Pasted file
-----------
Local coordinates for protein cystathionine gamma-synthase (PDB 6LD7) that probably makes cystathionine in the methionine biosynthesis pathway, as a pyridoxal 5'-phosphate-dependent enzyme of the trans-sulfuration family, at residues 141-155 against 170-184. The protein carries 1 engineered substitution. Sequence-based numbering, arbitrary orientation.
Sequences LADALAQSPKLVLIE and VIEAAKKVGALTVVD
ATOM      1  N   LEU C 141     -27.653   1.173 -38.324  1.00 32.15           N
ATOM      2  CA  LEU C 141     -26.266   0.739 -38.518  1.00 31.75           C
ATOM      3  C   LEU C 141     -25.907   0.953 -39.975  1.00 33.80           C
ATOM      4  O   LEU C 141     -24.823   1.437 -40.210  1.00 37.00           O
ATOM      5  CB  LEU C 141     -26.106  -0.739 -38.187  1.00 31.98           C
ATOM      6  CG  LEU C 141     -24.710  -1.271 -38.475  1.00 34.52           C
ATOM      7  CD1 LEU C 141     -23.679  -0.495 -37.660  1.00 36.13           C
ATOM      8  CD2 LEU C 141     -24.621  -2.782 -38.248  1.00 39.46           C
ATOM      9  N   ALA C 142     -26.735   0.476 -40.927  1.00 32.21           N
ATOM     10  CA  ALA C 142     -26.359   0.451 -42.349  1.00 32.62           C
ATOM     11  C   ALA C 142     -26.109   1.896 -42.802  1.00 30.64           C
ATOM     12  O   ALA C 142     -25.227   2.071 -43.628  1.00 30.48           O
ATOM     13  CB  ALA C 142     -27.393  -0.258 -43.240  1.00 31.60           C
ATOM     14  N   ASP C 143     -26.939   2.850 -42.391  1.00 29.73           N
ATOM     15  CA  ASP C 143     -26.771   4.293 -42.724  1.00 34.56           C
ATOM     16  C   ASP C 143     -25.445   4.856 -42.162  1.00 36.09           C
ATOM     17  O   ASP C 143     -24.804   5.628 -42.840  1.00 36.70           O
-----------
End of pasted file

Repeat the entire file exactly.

Local coordinates for protein cystathionine gamma-synthase (PDB 6LD7) that probably makes cystathionine in the methionine biosynthesis pathway, as a pyridoxal 5'-phosphate-dependent enzyme of the trans-sulfuration family, at residues 141-155 against 170-184. The protein carries 1 engineered substitution. Sequence-based numbering, arbitrary orientation.
Sequences LADALAQSPKLVLIE and VIEAAKKVGALTVVD
ATOM      1  N   LEU C 141     -27.653   1.173 -38.324  1.00 32.15           N
ATOM      2  CA  LEU C 141     -26.266   0.739 -38.518  1.00 31.75           C
ATOM      3  C   LEU C 141     -25.907   0.953 -39.975  1.00 33.80           C
ATOM      4  O   LEU C 141     -24.823   1.437 -40.210  1.00 37.00           O
ATOM      5  CB  LEU C 141     -26.106  -0.739 -38.187  1.00 31.98           C
ATOM      6  CG  LEU C 141     -24.710  -1.271 -38.475  1.00 34.52           C
ATOM      7  CD1 LEU C 141     -23.679  -0.495 -37.660  1.00 36.13           C
ATOM      8  CD2 LEU C 141     -24.621  -2.782 -38.248  1.00 39.46           C
ATOM      9  N   ALA C 142     -26.735   0.476 -40.927  1.00 32.21           N
ATOM     10  CA  ALA C 142     -26.359   0.451 -42.349  1.00 32.62           C
ATOM     11  C   ALA C 142     -26.109   1.896 -42.802  1.00 30.64           C
ATOM     12  O   ALA C 142     -25.227   2.071 -43.628  1.00 30.48           O
ATOM     13  CB  ALA C 142     -27.393  -0.258 -43.240  1.00 31.60           C
ATOM     14  N   ASP C 143     -26.939   2.850 -42.391  1.00 29.73           N
ATOM     15  CA  ASP C 143     -26.771   4.293 -42.724  1.00 34.56           C
ATOM     16  C   ASP C 143     -25.445   4.856 -42.162  1.00 36.09           C
ATOM     17  O   ASP C 143     -24.804   5.628 -42.840  1.00 36.70           O